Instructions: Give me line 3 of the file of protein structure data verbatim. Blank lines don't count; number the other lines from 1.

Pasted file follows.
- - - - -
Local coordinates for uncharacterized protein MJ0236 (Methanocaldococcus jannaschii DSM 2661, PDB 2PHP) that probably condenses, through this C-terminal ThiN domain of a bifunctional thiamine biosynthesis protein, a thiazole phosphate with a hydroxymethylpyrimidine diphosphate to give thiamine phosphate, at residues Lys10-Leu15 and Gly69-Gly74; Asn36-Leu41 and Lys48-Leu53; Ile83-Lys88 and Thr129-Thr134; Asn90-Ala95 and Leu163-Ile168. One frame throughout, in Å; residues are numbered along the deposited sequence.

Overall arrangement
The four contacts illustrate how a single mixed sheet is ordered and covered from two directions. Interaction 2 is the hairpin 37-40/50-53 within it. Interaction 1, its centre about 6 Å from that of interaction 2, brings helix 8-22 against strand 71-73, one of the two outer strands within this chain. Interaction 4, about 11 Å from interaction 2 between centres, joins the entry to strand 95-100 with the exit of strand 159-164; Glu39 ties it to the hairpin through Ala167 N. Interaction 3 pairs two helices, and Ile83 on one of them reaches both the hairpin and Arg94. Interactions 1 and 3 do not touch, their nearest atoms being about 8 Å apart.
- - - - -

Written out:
The four contacts illustrate how a single mixed sheet is ordered and covered from two directions. Interaction 2 is the hairpin 37-40/50-53 within it. Interaction 1, its centre about 6 Å from that of interaction 2, brings helix 8-22 against strand 71-73, one of the two outer strands within this chain. Interaction 4, about 11 Å from interaction 2 between centres, joins the entry to strand 95-100 with the exit of strand 159-164; Glu39 ties it to the hairpin through Ala167 N. Interaction 3 pairs two helices, and Ile83 on one of them reaches both the hairpin and Arg94. Interactions 1 and 3 do not touch, their nearest atoms being about 8 Å apart.